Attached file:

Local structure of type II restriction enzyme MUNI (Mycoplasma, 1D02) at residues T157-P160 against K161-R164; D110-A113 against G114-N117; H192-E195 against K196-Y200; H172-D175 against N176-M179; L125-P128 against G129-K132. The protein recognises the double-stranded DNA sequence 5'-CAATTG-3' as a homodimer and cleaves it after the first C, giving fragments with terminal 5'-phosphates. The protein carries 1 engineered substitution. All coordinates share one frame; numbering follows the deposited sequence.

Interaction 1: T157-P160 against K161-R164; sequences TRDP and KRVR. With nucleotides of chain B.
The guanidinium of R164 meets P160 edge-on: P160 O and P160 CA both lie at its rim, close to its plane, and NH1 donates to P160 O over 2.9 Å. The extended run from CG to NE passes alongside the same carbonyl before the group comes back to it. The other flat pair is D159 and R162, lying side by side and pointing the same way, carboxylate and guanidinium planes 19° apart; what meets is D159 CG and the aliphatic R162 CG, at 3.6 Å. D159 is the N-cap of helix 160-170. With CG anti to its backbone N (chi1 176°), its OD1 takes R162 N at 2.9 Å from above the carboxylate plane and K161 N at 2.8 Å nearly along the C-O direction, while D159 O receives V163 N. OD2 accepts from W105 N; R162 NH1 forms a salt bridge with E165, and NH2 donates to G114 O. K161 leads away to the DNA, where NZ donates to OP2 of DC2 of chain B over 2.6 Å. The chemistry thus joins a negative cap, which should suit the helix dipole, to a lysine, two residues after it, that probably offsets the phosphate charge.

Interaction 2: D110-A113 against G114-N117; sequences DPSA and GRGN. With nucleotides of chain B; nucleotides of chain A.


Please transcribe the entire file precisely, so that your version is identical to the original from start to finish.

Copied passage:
Local structure of type II restriction enzyme MUNI (Mycoplasma, 1D02) at residues T157-P160 against K161-R164; D110-A113 against G114-N117; H192-E195 against K196-Y200; H172-D175 against N176-M179; L125-P128 against G129-K132. The protein recognises the double-stranded DNA sequence 5'-CAATTG-3' as a homodimer and cleaves it after the first C, giving fragments with terminal 5'-phosphates. The protein carries 1 engineered substitution. All coordinates share one frame; numbering follows the deposited sequence.

Interaction 1: T157-P160 against K161-R164; sequences TRDP and KRVR. With nucleotides of chain B.
The guanidinium of R164 meets P160 edge-on: P160 O and P160 CA both lie at its rim, close to its plane, and NH1 donates to P160 O over 2.9 Å. The extended run from CG to NE passes alongside the same carbonyl before the group comes back to it. The other flat pair is D159 and R162, lying side by side and pointing the same way, carboxylate and guanidinium planes 19° apart; what meets is D159 CG and the aliphatic R162 CG, at 3.6 Å. D159 is the N-cap of helix 160-170. With CG anti to its backbone N (chi1 176°), its OD1 takes R162 N at 2.9 Å from above the carboxylate plane and K161 N at 2.8 Å nearly along the C-O direction, while D159 O receives V163 N. OD2 accepts from W105 N; R162 NH1 forms a salt bridge with E165, and NH2 donates to G114 O. K161 leads away to the DNA, where NZ donates to OP2 of DC2 of chain B over 2.6 Å. The chemistry thus joins a negative cap, which should suit the helix dipole, to a lysine, two residues after it, that probably offsets the phosphate charge.

Interaction 2: D110-A113 against G114-N117; sequences DPSA and GRGN. With nucleotides of chain B; nucleotides of chain A.